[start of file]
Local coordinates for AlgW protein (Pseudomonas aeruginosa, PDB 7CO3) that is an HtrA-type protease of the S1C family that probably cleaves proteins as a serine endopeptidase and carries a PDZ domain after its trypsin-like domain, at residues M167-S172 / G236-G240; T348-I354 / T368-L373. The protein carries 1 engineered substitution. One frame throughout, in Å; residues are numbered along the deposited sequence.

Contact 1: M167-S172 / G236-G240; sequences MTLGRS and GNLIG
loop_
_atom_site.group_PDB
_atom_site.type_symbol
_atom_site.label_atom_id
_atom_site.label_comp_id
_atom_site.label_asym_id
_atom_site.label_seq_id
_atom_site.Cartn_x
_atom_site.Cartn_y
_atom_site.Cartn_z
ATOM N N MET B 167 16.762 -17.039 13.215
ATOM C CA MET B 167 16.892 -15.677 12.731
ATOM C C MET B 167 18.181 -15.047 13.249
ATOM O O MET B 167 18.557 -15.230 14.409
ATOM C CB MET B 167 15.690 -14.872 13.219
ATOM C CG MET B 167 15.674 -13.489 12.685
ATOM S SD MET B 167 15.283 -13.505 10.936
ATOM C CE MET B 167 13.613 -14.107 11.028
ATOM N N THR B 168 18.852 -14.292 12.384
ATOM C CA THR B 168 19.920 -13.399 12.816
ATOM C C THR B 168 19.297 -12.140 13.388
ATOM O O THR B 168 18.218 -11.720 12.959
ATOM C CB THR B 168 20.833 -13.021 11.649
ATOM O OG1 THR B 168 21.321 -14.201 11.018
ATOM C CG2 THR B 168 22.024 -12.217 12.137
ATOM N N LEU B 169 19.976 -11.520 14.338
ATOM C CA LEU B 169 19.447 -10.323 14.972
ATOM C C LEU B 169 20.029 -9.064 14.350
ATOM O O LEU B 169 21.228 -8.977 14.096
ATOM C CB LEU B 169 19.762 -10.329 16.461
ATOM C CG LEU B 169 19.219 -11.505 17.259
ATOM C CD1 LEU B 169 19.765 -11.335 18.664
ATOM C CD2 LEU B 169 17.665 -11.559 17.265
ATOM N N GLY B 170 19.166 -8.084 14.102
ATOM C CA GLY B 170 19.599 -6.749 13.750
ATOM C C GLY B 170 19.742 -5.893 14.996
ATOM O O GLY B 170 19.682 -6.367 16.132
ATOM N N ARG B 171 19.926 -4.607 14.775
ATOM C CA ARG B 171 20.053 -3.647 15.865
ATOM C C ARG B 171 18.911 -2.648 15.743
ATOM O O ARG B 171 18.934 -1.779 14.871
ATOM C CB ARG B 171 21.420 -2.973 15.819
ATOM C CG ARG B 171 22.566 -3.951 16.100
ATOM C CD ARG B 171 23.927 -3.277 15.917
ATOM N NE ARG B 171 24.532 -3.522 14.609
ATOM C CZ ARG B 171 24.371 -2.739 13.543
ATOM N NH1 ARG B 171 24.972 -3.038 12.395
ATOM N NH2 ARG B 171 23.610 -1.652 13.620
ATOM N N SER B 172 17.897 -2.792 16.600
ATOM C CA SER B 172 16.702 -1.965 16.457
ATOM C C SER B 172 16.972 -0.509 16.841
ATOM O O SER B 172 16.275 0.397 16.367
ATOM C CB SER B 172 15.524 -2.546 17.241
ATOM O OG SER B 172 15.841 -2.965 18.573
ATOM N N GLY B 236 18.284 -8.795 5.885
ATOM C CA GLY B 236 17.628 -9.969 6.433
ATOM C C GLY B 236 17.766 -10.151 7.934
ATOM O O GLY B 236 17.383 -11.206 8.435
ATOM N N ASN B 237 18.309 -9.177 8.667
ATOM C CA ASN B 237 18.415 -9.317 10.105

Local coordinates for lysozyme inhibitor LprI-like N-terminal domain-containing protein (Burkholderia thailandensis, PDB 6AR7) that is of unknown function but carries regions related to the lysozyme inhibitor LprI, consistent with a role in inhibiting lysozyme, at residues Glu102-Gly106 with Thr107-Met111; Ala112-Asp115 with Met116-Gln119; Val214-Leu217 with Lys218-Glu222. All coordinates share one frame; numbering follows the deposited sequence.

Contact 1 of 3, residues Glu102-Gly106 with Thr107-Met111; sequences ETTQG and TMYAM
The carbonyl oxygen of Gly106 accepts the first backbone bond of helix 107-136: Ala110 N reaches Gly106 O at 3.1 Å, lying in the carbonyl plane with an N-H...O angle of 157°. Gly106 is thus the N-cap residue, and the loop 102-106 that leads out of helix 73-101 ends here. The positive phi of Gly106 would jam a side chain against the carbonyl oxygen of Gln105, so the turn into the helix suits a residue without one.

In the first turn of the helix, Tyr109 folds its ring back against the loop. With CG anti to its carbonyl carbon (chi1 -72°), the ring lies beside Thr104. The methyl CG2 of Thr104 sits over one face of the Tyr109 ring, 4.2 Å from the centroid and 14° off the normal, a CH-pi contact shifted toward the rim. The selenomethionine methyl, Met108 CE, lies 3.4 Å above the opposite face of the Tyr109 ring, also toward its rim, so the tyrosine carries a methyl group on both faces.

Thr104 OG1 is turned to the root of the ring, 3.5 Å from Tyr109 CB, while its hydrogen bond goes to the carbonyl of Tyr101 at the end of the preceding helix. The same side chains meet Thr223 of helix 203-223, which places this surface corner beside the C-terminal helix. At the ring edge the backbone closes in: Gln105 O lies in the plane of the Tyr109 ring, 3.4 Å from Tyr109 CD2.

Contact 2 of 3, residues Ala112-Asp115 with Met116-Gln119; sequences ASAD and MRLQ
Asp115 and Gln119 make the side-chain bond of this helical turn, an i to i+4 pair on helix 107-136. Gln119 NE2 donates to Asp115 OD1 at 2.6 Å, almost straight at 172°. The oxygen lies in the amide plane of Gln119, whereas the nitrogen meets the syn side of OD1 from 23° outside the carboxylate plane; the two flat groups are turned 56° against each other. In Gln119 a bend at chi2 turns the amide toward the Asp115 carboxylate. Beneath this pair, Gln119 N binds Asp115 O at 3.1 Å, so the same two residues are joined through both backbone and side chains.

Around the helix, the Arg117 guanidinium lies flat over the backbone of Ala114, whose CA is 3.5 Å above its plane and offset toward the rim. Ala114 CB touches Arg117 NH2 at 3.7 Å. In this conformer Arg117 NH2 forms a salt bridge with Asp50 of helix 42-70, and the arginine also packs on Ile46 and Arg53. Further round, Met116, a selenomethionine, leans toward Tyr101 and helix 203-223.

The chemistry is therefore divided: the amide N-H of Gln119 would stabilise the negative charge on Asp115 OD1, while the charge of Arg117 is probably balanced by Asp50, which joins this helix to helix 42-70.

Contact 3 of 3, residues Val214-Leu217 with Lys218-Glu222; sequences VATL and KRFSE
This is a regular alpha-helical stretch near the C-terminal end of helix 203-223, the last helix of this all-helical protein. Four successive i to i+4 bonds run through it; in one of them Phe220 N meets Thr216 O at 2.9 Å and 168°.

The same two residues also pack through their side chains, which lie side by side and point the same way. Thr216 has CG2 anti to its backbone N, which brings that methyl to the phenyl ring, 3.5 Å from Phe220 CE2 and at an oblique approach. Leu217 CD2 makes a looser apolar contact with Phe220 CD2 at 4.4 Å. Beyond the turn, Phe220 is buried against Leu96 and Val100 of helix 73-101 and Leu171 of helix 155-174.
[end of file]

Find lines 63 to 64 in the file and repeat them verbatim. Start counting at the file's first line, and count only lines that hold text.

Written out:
Local coordinates for lysozyme inhibitor LprI-like N-terminal domain-containing protein (Burkholderia thailandensis, PDB 6AR7) that is of unknown function but carries regions related to the lysozyme inhibitor LprI, consistent with a role in inhibiting lysozyme, at residues Glu102-Gly106 with Thr107-Met111; Ala112-Asp115 with Met116-Gln119; Val214-Leu217 with Lys218-Glu222. All coordinates share one frame; numbering follows the deposited sequence.

Contact 1 of 3, residues Glu102-Gly106 with Thr107-Met111; sequences ETTQG and TMYAM